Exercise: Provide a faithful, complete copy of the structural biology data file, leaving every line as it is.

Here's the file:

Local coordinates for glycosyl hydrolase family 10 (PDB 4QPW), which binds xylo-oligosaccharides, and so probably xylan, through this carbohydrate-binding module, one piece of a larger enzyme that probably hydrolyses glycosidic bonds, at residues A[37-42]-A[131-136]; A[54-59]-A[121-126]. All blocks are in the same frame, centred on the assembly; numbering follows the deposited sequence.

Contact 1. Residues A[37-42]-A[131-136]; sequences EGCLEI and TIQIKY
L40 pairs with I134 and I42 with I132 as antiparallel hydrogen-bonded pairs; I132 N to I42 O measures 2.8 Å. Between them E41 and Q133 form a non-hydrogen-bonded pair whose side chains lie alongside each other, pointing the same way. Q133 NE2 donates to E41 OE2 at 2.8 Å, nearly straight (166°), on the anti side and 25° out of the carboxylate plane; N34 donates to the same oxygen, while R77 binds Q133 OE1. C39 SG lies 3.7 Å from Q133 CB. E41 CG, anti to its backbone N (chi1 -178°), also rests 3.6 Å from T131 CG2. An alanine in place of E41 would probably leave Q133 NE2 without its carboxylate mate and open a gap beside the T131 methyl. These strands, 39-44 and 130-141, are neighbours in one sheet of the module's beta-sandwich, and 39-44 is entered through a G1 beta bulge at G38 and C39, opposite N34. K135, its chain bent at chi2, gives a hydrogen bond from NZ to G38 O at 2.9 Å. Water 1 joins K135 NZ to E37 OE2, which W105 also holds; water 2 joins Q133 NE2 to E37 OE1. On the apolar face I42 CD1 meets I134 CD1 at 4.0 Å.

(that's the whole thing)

Local coordinates for glycosyl hydrolase family 10 (PDB 4QPW), which binds xylo-oligosaccharides, and so probably xylan, through this carbohydrate-binding module, one piece of a larger enzyme that probably hydrolyses glycosidic bonds, at residues A[37-42]-A[131-136]; A[54-59]-A[121-126]. All blocks are in the same frame, centred on the assembly; numbering follows the deposited sequence.

Contact 1. Residues A[37-42]-A[131-136]; sequences EGCLEI and TIQIKY
L40 pairs with I134 and I42 with I132 as antiparallel hydrogen-bonded pairs; I132 N to I42 O measures 2.8 Å. Between them E41 and Q133 form a non-hydrogen-bonded pair whose side chains lie alongside each other, pointing the same way. Q133 NE2 donates to E41 OE2 at 2.8 Å, nearly straight (166°), on the anti side and 25° out of the carboxylate plane; N34 donates to the same oxygen, while R77 binds Q133 OE1. C39 SG lies 3.7 Å from Q133 CB. E41 CG, anti to its backbone N (chi1 -178°), also rests 3.6 Å from T131 CG2. An alanine in place of E41 would probably leave Q133 NE2 without its carboxylate mate and open a gap beside the T131 methyl. These strands, 39-44 and 130-141, are neighbours in one sheet of the module's beta-sandwich, and 39-44 is entered through a G1 beta bulge at G38 and C39, opposite N34. K135, its chain bent at chi2, gives a hydrogen bond from NZ to G38 O at 2.9 Å. Water 1 joins K135 NZ to E37 OE2, which W105 also holds; water 2 joins Q133 NE2 to E37 OE1. On the apolar face I42 CD1 meets I134 CD1 at 4.0 Å.